What It Means If You Gained Weight Within a Day or Two: 5 Possible Reasons
Day by day, your weight may vary by as much as 5-6 pounds. But this doesn’t always mean that it’s time to go on a diet. As it turns out, even factors like the time of the day or your menstrual cycle can affect the numbers you see on the scale.
We at Bright Side carefully studied different things that can affect your body weight. We hope that it will help you understand your body a bit better.
1. Your muscles are sore from a recent workout.
If you’re actively involved in sports, then your body begins to store glycogen. Glycogen is in the water and binds with it during a process that releases energy for your muscles to work. Extra water in the muscles can also add a few pounds on the scale.
2. It’s that time of the month again.
If during your period you gain 3-5 pounds, don’t be alarmed — this is totally normal. The extra pounds will go away after a few days of bleeding. During menstruation, various processes occur in the body, like hormonal changes, bloating, and a decrease in magnesium, just to name a few.
3. You ate more food than usual.
After you eat, it takes anywhere from 6 to 8 hours for food to pass through your stomach and small intestine. Then, for 36 hours, the food moves through the colon. All in all, the whole process — from the time you swallow food to the time it leaves your body as feces — takes about 2 to 5 days. If you ate a lot a few days ago, your weight results won’t be as reliable.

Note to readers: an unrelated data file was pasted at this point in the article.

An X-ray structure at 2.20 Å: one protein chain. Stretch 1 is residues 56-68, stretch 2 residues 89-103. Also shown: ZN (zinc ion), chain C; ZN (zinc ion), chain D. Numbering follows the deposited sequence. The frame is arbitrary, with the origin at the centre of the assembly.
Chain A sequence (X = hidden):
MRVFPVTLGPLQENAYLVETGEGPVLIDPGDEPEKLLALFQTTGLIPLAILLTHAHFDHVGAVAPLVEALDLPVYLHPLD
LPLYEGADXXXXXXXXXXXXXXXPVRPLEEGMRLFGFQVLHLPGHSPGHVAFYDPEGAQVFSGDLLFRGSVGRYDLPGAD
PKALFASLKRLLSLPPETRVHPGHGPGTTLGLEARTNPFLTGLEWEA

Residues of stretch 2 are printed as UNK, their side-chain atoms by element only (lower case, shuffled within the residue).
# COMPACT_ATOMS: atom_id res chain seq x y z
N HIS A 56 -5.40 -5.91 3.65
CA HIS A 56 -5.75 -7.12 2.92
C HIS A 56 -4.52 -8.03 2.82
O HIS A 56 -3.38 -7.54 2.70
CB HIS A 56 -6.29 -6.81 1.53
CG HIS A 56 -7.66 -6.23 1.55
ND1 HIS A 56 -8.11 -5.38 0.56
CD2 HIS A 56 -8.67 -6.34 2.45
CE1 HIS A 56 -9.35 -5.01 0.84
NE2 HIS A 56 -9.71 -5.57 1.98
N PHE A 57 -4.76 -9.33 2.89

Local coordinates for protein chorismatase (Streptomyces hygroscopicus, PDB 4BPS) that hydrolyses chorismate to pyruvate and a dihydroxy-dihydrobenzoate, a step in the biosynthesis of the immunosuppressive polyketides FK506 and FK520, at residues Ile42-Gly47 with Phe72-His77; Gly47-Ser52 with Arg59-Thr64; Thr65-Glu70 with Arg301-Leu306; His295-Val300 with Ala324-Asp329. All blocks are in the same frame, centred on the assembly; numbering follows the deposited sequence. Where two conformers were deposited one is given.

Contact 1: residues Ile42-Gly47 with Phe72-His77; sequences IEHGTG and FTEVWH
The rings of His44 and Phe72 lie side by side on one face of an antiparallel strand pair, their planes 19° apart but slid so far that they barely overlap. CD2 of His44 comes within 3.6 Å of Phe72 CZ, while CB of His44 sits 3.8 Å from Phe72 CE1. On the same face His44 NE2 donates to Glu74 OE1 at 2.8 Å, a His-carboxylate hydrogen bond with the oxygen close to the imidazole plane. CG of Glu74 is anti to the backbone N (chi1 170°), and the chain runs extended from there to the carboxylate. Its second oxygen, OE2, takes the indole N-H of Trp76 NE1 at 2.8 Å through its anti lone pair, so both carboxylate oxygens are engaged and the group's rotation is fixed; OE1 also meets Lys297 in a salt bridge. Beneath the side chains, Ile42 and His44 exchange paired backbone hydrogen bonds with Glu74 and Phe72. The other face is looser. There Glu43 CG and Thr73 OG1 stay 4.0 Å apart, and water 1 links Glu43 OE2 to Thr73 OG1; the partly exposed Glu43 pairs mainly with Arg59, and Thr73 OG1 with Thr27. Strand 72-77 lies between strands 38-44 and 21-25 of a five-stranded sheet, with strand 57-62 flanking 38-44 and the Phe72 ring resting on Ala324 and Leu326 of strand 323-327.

4. You ate more salt the day before.
If you saw extra pounds on the scale in the morning, then it’s possible that you have been consuming too much salty food lately. As a result, your body held onto extra water. That’s because the kidneys, which filter out waste from the blood, maintain a special ratio of electrolytes, such as sodium to potassium and sodium to water.
5. You weighed yourself at different times of the day.
Usually, we weigh less in the morning than we do in the evening. It can happen because all night long, a bunch of carbon atoms leave your body through breathing. Each of those carbon atoms weighs almost nothing, but every breath expels roughly 10,000,000,000,000,000,000,000,000,000,000, or 10 billion trillion atoms. If that sounds boring, you can calculate how many of them are lost per night!
In addition, at night, the body sweats and loses a lot of water which also reduces weight.
Have you noticed that your weight changes over the course of several days? What was the difference between the numbers on the scale?